Think about your latest blood test. It probably looked at your cholesterol, blood sugar, and triglyceride levels. You likely know that high cholesterol and blood sugar are bad, but do you know the importance of triglycerides?
They are a key component of your heart – and general – health, so let’s fill the knowledge gap and learn about this energy-storing fat.
What are triglycerides, and why do we need them?
If three fatty acids (saturated or unsaturated fats) bond with one molecule of glycerol (sugar alcohol), you get a triglyceride.
Triglycerides are fats – the most prevalent fats in our body. They are energy-rich molecules stored in our fat cells. When our body needs energy, they are released into our bloodstream.
We get them from:
- Food: triglycerides are present in butter, oils, and other fats you eat.
- Our liver: human bodies create triglycerides from the calories we eat but don’t use, and store them in our fat cells.
Health complications from high triglycerides
Why is it important to keep them in check? High triglycerides are a risk factor for several serious health conditions:
- Cardiovascular diseases (CVDs), including stroke, especially in combination with low HDL (good) and high LDL (bad) cholesterol.
- Pancreatitis, inflammation of the pancreas.
- Fatty liver disease, a build-up of fat in your liver. It can lead to serious liver damage, including cirrhosis.
- Metabolic syndrome, a group of metabolic factors increasing your risk of CVDs. Other risk factors include prominent abdominal fat, low HDL cholesterol, high blood pressure, and high fasting blood sugar.
Seeing how many serious conditions can arise due to elevated triglycerides, you should monitor your levels and employ healthy lifestyle changes to keep them within optimal levels. Let’s see how to achieve that.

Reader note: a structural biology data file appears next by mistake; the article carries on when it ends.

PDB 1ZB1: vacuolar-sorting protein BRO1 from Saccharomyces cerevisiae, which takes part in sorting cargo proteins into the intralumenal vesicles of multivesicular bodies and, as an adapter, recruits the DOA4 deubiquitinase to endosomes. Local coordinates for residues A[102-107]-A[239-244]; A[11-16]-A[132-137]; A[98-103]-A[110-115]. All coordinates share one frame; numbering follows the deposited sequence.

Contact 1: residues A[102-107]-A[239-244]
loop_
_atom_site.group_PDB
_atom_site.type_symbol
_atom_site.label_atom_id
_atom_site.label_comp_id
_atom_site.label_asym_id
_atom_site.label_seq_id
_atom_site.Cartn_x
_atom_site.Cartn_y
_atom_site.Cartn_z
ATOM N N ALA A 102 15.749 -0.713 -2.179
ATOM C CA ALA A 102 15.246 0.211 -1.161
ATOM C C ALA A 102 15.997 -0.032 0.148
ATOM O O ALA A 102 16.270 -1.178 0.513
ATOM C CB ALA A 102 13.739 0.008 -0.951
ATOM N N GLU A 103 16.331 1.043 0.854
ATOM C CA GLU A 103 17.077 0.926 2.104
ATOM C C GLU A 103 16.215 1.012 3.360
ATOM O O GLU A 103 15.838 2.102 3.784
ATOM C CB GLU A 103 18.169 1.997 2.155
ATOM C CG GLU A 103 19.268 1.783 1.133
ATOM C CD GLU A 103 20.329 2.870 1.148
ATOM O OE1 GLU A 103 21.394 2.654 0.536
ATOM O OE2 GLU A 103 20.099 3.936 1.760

The dos and don’ts of high triglycerides
High triglycerides are tricky to identify because there are no symptoms for you to see, so the only way to detect them is with a blood test.
Regular blood tests are a great preventive measure to keep you in-the-know about the functioning of your body.
The good news is that lowering triglycerides doesn’t demand any drastic changes to your life. The advice your doctor would give you actually pretty closely follows the general guidelines for healthy living:
- Keep a healthy weight. There is evidence that a 5-10% weight loss decreases triglycerides by 20%. Be especially aware of abdominal fat which is not only strongly related to increased triglycerides, but also insulin resistance and, consequently, diabetes.
- Be physically active. Aim for at least 30 minutes, five days a week.
- Limit saturated fats, simple and refined sugar, alcohol, salt, and dairy products.
- Be sure to include plenty of omega-3 rich foods in your diet. They are great for lowering triglycerides.
- Don’t smoke.
Can my genes help me lower triglycerides?
Yes, they can. You can be genetically predisposed to higher or lower levels of triglycerides: the most favourable genes are linked with a 70% lower, whereas the least favourable genes might account for a 60% higher triglyceride level. Such significant differences make knowing your predispositions crucial for proactive and personal preventive healthcare.
And that’s not all. You know that omega-3 fatty acids are healthy and that they are also good for lowering triglycerides. But did you know that for carriers of a specific genotype they can be even more efficient at lowering their triglycerides?
With a DNA test that you can take at home, you can discover what your genes have to say about triglycerides and incorporate that knowledge into your daily routine.